Those who are fans of Alex Ross, who co-wrote this with Mark Waid, will recognise many of the tropes that would typify much of his previous and subsequent work. The ordinary protagonist who becomes an observer – and judge – of superhero actions. A tale that deconstructs traditional superhero tropes, heavy on continuity and celebration of the past. A piece that deals with issues of morality and fragility amongst the godlike beings who inhabit the worlds of comic books. All these ideas are present throughout in a piece that revels in the epic, the grandiose. Yet, despite these epic set-pieces, this is also a piece that allows the characters to muse and reflect, with large swathes dedicated to examining the nature of good and evil, of right and wrong. In the hands of lesser writers these moments may seem didactic and dull. But here there pacing is excellent – save a denouement which seems a little too glib for its own good – with the more contemplative moments allowing much needed respite from the more OTT moments.
While Kingdom Come is in many ways a riposte to the fast and loose morality of many of the comic book superheroes of the era, it doesn’t indulge in beatifying the golden and silver age of superheroes. Superman’s prison – and attempts to ‘re-educate’ those who become it’s captives – is a quasi-fascistic measure whose morality is thorny as those he seeks to control. But, while the story is set to end in destruction and death, there is a much consistent sense of hope here. That for all their problems, for all their struggles our heroes are just that: heroes. Even amongst the darkest times they will fight for what is right and realise the error of their own ways. The world may be dark but their light will ultimately shine through.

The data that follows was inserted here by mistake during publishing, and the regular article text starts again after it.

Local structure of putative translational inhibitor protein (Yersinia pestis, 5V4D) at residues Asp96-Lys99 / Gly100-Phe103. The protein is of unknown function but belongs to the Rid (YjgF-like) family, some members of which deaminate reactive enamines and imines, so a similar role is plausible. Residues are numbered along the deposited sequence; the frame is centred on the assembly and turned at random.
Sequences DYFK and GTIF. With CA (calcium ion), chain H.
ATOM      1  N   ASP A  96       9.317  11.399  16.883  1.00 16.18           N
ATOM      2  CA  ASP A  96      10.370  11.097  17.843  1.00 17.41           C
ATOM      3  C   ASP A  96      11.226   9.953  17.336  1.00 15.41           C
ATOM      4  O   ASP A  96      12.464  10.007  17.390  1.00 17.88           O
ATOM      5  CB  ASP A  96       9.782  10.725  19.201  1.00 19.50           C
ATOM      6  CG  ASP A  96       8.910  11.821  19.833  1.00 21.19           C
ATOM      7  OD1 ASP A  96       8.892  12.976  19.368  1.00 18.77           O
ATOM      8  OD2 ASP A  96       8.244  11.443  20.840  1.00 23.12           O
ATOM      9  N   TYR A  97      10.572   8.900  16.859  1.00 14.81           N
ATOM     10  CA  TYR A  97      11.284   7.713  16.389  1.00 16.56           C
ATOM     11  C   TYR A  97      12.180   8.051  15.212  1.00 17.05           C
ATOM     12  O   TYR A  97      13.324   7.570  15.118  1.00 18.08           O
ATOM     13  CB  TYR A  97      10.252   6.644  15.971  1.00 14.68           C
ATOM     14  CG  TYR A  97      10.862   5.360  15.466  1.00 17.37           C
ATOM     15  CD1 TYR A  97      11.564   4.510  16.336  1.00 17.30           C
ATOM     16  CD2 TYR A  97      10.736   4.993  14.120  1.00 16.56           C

The characterisations here are great, a series of grizzled and aged heroes all dealing with their own issues. Superman is haunted by the death of Lois – and a society that has seemingly rejected his values. Wonder Woman is similarly hardened and disgraced in own home country. An exoskeleton wearing Bruce Wayne is as Machiavellian as ever. But they are still recognisable heroes, with a strong sense of right and wrong. Their faith may have been shaken – and it will take an ordinary human to remind them of the right path. Also intriguing is the centring of Captain Marvel whose very existence – halfway between ordinary human and god – becomes a key plot point.
Ross’ realistic gouache artwork is superb here. With characters believably aged – Bruce Wayne is all silver hair and crevassed face – Ross still emphasises their heroic statues. The likes of Superman all feel like they’ve carved out of granite, and they cast a continually imposing presence. And, as with works such as Marvels, his realistic style reminds us of the human and grounds the world of gods to a human dimension.
Kingdom Come has become an important milestone in DC history, with many elements being woven into contemporary DC lore as well as other mediums (such as the recent TV adaption of Crisis on Infinite Earths). It still has a tremendous power to this day, not only as a constantly enthralling piece of work, but also as an example of an industry coming to terms with its past, present and future.
Here’s links to the other graphic novels reviewed so far